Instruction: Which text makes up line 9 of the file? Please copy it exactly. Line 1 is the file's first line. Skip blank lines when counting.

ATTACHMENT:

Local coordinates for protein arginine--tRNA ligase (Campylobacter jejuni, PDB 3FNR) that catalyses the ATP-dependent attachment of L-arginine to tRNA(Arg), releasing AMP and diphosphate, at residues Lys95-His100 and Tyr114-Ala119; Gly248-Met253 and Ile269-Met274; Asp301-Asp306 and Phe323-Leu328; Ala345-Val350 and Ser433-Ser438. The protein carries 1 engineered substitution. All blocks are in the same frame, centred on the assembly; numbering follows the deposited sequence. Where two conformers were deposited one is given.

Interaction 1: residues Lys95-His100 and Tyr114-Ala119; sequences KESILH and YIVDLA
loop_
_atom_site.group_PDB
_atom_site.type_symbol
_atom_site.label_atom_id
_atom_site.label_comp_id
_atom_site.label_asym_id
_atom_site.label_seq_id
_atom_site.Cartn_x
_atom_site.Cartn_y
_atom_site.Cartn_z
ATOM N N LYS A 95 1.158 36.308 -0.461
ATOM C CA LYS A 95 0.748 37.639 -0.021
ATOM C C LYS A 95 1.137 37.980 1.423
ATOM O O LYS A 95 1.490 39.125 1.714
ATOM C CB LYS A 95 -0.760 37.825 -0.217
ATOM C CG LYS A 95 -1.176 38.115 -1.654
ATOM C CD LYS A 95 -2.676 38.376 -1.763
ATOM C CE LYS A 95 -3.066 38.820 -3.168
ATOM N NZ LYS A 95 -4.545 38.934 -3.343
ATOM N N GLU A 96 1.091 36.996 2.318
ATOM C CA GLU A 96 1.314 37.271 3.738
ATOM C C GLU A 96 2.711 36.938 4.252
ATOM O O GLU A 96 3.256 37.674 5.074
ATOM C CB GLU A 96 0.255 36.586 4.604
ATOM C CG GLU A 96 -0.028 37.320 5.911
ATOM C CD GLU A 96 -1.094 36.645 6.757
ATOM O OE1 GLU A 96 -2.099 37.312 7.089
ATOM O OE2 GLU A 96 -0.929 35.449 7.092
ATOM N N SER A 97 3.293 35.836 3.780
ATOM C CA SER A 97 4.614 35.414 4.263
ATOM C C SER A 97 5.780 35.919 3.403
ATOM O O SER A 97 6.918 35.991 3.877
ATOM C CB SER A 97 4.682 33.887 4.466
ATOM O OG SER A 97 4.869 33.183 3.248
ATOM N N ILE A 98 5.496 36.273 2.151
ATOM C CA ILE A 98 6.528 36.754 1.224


_atom_site.label_seq_id